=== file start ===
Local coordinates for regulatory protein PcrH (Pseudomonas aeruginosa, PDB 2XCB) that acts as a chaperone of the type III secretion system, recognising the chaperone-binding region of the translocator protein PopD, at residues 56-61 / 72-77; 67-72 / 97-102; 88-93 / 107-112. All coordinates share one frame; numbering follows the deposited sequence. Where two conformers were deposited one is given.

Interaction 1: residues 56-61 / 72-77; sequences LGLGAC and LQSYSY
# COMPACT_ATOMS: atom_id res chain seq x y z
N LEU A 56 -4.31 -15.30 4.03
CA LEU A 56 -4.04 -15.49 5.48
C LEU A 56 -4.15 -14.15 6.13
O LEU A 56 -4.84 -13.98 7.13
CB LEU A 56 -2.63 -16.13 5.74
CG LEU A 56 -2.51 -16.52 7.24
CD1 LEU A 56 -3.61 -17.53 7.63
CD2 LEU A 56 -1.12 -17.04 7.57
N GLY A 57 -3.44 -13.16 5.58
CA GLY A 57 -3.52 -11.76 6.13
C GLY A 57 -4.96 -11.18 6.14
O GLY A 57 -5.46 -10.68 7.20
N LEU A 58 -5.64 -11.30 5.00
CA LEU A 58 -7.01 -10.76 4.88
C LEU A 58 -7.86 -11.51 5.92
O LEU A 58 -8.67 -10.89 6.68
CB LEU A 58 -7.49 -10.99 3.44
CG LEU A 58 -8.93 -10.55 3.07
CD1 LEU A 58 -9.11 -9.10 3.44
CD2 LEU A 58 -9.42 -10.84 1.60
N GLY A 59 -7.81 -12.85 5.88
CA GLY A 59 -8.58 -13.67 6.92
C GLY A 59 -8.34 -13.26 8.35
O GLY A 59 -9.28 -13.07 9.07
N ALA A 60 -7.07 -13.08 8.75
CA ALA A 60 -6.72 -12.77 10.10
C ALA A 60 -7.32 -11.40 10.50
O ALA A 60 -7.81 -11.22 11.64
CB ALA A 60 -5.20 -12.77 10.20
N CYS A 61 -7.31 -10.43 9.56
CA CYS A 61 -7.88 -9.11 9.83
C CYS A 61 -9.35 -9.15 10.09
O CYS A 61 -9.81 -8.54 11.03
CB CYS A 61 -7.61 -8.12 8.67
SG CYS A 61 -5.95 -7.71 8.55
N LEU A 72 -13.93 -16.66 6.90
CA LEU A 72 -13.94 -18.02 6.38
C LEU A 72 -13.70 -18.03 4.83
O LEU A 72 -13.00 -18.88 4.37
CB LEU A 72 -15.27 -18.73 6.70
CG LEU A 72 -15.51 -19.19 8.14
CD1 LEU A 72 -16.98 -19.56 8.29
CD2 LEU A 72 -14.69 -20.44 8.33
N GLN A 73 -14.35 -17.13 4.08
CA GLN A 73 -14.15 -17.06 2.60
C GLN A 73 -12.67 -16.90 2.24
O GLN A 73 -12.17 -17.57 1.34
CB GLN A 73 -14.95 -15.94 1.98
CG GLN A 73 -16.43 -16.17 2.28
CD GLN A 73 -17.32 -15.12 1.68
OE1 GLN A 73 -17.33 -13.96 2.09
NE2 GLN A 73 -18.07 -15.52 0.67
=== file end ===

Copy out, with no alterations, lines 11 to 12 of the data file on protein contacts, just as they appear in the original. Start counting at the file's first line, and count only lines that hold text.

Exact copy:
CD2 LEU A 56 -1.12 -17.04 7.57
N GLY A 57 -3.44 -13.16 5.58